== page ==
Date of Award


Document Type

Open Access

Degree Name

Bachelor of Science



First Advisor

Jennifer Currey




bone, healing, mouse, fracture, mechanical environment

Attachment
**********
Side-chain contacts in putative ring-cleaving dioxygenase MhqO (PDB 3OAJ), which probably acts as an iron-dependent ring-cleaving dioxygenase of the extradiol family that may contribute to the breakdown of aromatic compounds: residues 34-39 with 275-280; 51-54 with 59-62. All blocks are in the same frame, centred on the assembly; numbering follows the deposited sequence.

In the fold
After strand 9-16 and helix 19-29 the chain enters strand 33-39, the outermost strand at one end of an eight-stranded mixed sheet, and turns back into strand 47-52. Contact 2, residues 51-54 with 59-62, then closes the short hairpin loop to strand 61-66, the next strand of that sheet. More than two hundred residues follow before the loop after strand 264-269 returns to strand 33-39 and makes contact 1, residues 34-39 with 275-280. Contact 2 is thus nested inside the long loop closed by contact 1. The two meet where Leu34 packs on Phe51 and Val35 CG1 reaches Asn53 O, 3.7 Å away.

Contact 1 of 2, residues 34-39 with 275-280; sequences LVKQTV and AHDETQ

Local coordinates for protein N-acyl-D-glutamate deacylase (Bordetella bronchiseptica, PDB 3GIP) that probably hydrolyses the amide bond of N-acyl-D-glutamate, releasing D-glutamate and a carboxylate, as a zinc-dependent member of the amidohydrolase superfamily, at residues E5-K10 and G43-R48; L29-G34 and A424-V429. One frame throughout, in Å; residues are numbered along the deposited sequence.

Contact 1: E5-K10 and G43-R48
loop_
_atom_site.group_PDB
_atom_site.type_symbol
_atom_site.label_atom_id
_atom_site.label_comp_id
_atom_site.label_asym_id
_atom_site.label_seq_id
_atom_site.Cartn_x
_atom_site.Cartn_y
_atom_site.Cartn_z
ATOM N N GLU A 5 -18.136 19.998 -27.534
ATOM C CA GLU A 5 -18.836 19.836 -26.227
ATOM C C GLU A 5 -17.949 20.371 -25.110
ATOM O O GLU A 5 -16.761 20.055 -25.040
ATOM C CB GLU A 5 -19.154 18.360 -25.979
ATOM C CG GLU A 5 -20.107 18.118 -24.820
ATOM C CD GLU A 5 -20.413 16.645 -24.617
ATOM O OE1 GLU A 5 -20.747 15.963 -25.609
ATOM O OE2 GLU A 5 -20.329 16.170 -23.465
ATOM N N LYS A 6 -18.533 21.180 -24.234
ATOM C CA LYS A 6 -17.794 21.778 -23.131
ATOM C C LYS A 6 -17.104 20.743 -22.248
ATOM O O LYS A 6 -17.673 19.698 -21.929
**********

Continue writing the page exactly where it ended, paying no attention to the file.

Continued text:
Understanding the process of bone healing has become a fundamental part of medical research due to the approximately one million fractures which occur annually in the United States. The current methods of fracture fixation which use intramedullary rods, external fixators, and fracture plates are effective but not ideal. These fracture fixation methods can lead to mal-union or non-union due to improper callus formation stemming from inadequate fixation and support. When mal-union and non-union occur, the structural integrity of the bone becomes greatly sacrificed and the patient is left to deal with continual pain. Previous studies have suggested that the mechanical environment surrounding the fracture site can have a profound influence on healing rate and efficiency. Studies have shown that mechanically stimulating the fracture site using intermittent tensile strains can increase the rate of healing and also increase the effectiveness of healing. The amount of stimulation required to properly differentiate tissue formation and promote bone healing remains unknown. While some level of stimulation is known to have a positive influence on healing rates and efficiency, excess stimulation can inhibit healing and lead to improper tissue differentiation. Many qualitative theories seeking to characterize patterns of tissue differentiation have been established. These theories suggest that if the fracture site is over stimulated, tissues such as cartilage and fibro-cartilage may propagate and improperly overwhelm the fracture site. Since cartilage and fibro-cartilage do not possess a mechanical strength equal to that of bone, differentiation of these tissues at a fracture site is not ideal.